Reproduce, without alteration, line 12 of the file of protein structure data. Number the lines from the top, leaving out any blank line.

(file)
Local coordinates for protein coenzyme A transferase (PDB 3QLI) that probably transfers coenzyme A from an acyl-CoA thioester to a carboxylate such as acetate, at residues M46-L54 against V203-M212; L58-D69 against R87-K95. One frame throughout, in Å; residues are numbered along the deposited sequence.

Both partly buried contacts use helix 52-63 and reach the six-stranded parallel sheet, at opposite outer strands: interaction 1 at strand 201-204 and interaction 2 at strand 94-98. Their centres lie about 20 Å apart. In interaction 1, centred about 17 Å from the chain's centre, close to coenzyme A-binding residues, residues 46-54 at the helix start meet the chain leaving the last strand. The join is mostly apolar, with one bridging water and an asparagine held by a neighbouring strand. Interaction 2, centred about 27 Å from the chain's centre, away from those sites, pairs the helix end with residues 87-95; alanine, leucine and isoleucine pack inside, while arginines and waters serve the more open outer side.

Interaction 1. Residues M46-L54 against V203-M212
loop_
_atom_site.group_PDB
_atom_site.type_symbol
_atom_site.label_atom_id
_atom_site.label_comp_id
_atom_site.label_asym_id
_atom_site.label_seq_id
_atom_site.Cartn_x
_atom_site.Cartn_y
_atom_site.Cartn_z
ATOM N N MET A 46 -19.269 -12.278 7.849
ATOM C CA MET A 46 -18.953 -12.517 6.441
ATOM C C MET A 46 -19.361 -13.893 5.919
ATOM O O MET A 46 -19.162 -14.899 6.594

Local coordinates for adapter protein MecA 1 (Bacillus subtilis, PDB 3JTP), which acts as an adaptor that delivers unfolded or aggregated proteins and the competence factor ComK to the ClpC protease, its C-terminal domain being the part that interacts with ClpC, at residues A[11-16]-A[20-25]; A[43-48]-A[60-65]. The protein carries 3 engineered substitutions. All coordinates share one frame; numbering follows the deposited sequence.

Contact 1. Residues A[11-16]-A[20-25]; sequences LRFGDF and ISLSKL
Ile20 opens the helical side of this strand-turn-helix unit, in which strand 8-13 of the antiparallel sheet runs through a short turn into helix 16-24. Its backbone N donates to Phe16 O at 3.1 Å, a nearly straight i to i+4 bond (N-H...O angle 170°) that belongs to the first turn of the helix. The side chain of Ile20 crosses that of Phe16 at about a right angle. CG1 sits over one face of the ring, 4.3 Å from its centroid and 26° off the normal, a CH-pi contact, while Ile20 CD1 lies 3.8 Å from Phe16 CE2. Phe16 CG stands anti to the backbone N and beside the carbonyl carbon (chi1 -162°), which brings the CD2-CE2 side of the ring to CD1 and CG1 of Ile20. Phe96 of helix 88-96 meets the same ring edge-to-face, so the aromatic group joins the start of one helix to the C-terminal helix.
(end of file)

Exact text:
_atom_site.Cartn_y